Patti Smith – Twelve
Columbia Records (4/24/07)
Rock / Punk
Patti Smith was inducted into the Rock and Roll Hall of Fame last month; she was a feminist in the late 1970s and “punk rock’s poet laureate,” while influencing rock and roll without being a chart-topper. Her personal life is also very interesting and would make one hell of a movie.
Twelve is Patti Smith’s first album of new studio recordings since Trampin’, her Columbia Records debut, and is her first-ever full-length collection of songs originally written and/or performed by other artists.
Smith has a style that commands attention, typified by mixing spoken-word in her music, which adds an extra stroke to her musical canvas. I’ve already listened to this album several times, and each time I feel rewarded for listening. She can capture emotion and anguish like no one else in punk music can. “Everybody Wants To Rule The World” spun me around from the Tears for Fears version of the song, to something that should get current airplay now. “Helpless” was a very poetic Neil Young choice, and Smith can walk one through a music journey to show the strength and vulnerability of every song.
“Gimme Shelter” brought an urgent feeling to the Stones’ classic, and was a perfect choice for the album; however, the version of The Beatles’ “Within You Without You” doesn’t do the original much justice, nor does it follow the ripping and rallying, commanding performance of “Gimme Shelter” very well. For “White Rabbit”, a great spoken-word flavor was added without losing the trippy groove of the song which has an amazing history. And back to “Gimme Shelter” for a quick fun fact: it was one of the first songs to sneak drug references past radio censors.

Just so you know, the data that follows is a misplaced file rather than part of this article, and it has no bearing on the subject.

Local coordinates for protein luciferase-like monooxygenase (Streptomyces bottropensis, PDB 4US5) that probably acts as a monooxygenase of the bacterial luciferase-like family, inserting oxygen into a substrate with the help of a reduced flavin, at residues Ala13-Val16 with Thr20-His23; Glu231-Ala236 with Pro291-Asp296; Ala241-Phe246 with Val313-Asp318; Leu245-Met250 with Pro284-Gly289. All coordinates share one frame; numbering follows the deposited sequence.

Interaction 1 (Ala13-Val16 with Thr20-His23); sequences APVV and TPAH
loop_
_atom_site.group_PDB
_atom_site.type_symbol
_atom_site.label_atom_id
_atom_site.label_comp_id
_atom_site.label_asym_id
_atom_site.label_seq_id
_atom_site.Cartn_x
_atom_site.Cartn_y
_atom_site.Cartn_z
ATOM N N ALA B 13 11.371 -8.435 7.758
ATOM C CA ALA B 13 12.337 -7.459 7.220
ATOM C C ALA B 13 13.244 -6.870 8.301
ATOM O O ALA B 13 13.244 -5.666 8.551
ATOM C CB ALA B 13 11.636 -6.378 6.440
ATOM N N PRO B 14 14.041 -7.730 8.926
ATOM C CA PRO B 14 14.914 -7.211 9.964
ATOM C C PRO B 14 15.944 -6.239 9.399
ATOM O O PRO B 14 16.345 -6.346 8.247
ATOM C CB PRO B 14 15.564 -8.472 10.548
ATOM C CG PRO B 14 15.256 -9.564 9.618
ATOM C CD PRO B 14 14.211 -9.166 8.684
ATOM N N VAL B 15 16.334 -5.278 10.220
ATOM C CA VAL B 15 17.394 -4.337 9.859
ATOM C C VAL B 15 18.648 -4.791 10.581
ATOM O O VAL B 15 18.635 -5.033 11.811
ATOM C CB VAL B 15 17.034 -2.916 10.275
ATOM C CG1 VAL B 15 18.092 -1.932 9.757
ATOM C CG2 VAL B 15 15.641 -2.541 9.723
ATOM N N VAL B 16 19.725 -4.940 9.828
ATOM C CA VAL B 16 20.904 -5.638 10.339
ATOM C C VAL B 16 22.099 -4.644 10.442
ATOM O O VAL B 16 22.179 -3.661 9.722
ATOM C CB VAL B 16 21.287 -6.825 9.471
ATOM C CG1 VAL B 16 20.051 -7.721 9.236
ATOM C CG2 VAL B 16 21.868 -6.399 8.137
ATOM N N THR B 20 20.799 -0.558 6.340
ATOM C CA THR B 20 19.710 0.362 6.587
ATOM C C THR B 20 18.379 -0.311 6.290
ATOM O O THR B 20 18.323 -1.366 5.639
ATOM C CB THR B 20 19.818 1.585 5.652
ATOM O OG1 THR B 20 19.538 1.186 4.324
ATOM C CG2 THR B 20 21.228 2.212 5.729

The acoustic rendition of Bob Dylan’s “Changing of the Guard”, driven by rich vocals, brought more power to the almost-six-minute song. “Soul Kitchen” was another great choice because of Smith’s ability to know how to emphasize lyrics in the right places: “Well, your fingers weave quick minarets/ Speak in secret alphabets/ I light another cigarette”.
The version of “Smells Like Teen Spirit” is really quite incredible, and a major artistic highlight because of the punk-bluegrass and spoken-word elements used in the interpretation. Smith brought the anguish of both genres with the spoken-word punch, and anyone else trying to beat that cover is going to be hard-pressed. She does it again when she closes the album on Stevie Wonder’s “Pastime Paradise”, bringing the sad yet optimistic cry with relevance to now, which all great songs capture.
I feel musically richer to have discovered Twelve; Patti Smith takes twelve classics not her own, not limited to the punk scene, and successfully make them hers (save for that Beatles tune) and still contemporary. She does what artists should always doâ€”connect the listener to the music with them.